skip to main content

DOE PAGESDOE PAGES

Title: Metabolomics revealed an association of metabolite changes and defective growth in Methylobacterium extorquens AM1 overexpressing ecm during growth on methanol

Methylobacterium extorquens AM1 is a facultative methylotroph capable of growth on both single-carbon and multi-carbon compounds. The ethylmalonyl-CoA (EMC) pathway is one of the central assimilatory pathways in M. extorquens during growth on C1 and C2 substrates. Previous studies had shown that ethylmalonyl-CoA mutase functioned as a control point during the transition from growth on succinate to growth on ethylamine. In this study we overexpressed ecm, phaA, mcmAB and found that upregulating ecm by expressing it from the strong constitutive mxaF promoter caused a 27% decrease in growth rate on methanol compared to the strain with an empty vector. Targeted metabolomics demonstrated that most of the central intermediates in the ecm over-expressing strain did not change significantly compared to the control strain; However, poly-β-hydroxybutyrate (PHB) was 4.5-fold lower and 3-hydroxybutyryl-CoA was 1.6-fold higher. Moreover, glyoxylate, a toxic and highly regulated essential intermediate, was determined to be 2.6-fold higher when ecm was overexpressed. These results demonstrated that overexpressing ecm can manipulate carbon flux through the EMC pathway and divert it from the carbon and energy storage product PHB, leading to an accumulation of glyoxylate. Furthermore, untargeted metabolomics discovered two unusual metabolites, alanine (Ala)-meso-diaminopimelic acid (mDAP) and Ala-mDAP-Ala, each over 45-fold highermore » in the ecm overexpressing strain. These two peptides were also found to be highly produced in a dose-dependent manner when glyoxylate was added to the control strain. Overall, this work has explained a direct association of ecm overexpression with glyoxylate accumulation up to a toxic level, which inhibits cell growth on methanol. Lastly, this research provides useful insight for manipulating the EMC pathway for efficiently producing high-value chemicals in M. extorquens.« less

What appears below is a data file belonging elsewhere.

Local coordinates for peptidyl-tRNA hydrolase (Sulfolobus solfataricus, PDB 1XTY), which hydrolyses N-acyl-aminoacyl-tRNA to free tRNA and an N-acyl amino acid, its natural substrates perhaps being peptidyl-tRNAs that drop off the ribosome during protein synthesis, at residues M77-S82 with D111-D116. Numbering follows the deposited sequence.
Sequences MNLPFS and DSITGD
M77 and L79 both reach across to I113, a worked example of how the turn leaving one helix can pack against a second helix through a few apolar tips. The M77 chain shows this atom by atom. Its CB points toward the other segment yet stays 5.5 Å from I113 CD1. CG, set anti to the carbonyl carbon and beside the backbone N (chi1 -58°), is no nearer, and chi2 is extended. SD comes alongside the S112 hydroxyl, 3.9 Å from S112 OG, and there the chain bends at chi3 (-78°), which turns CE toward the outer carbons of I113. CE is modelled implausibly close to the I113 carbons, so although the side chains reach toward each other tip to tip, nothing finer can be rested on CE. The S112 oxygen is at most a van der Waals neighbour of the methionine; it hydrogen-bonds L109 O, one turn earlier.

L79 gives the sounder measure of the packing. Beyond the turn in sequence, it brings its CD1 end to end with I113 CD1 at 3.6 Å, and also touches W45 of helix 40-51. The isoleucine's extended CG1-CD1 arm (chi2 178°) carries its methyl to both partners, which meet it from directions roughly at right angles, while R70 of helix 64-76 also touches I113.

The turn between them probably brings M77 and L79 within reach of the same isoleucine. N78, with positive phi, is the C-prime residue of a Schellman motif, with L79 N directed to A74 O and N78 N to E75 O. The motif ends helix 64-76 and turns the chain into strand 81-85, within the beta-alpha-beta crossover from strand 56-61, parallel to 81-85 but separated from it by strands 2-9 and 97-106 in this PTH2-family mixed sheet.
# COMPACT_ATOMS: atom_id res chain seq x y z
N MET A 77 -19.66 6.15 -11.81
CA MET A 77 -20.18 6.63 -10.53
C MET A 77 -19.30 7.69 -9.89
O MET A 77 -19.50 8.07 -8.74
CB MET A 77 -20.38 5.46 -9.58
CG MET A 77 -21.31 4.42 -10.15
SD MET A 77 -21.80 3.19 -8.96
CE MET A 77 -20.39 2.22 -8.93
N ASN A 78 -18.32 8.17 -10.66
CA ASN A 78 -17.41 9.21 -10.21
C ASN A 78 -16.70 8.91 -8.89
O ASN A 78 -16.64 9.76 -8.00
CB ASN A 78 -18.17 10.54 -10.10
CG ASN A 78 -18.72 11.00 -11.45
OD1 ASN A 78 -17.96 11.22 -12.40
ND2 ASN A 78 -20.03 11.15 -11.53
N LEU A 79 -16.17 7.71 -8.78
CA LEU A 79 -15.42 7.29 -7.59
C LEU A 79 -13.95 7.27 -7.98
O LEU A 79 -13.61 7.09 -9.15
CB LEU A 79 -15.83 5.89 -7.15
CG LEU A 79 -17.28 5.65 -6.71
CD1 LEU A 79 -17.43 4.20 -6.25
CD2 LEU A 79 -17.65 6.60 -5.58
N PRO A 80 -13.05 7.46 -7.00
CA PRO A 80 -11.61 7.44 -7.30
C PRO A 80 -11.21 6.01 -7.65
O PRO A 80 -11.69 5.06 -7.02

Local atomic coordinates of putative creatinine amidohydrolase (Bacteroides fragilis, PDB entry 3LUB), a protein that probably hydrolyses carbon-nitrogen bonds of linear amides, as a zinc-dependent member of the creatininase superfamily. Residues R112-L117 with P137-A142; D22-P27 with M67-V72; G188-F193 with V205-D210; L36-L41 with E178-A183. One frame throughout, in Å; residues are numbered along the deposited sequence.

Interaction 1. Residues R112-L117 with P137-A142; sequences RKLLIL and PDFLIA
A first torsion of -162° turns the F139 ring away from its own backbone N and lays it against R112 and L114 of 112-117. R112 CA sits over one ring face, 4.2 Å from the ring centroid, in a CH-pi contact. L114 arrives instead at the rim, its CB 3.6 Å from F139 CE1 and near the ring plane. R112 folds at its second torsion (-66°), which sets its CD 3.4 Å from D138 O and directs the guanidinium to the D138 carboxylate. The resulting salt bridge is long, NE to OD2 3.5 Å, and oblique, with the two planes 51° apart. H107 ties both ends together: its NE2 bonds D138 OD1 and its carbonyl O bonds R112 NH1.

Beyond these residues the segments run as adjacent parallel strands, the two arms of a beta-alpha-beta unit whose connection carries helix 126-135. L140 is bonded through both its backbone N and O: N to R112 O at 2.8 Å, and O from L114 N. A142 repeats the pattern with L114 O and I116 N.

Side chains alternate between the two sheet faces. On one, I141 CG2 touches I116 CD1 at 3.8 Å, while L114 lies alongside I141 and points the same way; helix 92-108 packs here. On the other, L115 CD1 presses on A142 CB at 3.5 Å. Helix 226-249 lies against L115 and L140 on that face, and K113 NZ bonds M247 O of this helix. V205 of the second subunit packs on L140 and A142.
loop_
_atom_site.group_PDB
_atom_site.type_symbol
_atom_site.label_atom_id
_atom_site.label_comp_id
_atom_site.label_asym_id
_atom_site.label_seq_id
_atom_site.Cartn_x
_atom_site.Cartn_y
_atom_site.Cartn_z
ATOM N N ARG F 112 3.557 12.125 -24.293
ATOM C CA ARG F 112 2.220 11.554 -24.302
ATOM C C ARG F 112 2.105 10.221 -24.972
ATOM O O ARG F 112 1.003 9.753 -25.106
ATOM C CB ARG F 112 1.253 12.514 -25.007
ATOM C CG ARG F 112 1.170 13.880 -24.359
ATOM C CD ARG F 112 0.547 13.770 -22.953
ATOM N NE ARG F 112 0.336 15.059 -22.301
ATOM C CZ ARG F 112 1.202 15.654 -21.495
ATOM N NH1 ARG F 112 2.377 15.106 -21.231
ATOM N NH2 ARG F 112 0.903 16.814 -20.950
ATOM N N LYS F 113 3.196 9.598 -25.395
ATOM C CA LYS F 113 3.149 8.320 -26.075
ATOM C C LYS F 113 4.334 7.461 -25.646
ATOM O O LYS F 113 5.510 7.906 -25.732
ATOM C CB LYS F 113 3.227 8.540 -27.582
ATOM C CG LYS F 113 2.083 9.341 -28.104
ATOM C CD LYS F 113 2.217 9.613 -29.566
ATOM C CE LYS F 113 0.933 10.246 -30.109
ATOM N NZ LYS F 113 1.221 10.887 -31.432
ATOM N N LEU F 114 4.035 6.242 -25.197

Authors:
 [1] ;  [2] ;  [3] ;  [4] ;  [5] ;  [6] ;  [7] ;  [8]
  1. Qingdao Agricultural Univ.; Shandong Province Key Laboratory of Applied Mycology; Qingdao International Center on Microbes Utilizing Biogas, Qingdao, Shandong Province, (China)
  2. Univ. of Washington, Seattle, WA (United States)
  3. Kemin Industries, Des Moines, IA (United States)
  4. Qingdao Agricultural Univ.; Shandong Province Key Laboratory of Applied Mycology; Qingdao International Center on Microbes Utilizing Biogas, Qingdao, Shandong Province, (China)
  5. Qingdao Agricultural Univ., Qingdao, Shandong Province (China)
  6. Univ. of Washington, Seattle, WA (United States). Dept. of Chemistry
  7. Qingdao Agricultural Univ.; Shandong Province Key Laboratory of Applied Mycology; Qingdao International Center on Microbes Utilizing Biogas, Qingdao, Shandong Province, (China); Tianjin Univ., Tianjin (China)
  8. Univ. of Freiburg (Germany)
Publication Date:
OSTI Identifier:
1257762
Grant/Contract Number:
SC0006871
Type:
Accepted Manuscript
Journal Name:
PLoS ONE
Additional Journal Information:
Journal Volume: 11; Journal Issue: 4; Journal ID: ISSN 1932-6203
Publisher:
Public Library of Science
Research Org:
Univ. of Washington, Seattle, WA (United States)
Sponsoring Org:
USDOE
Country of Publication:
United States
Language:
English
Subject:
59 BASIC BIOLOGICAL SCIENCES metabolomics; serine; metabolites; liquid chromatography-mass spectrometry; enzyme metabolism; database searching; metabolic pathways; protein metabolism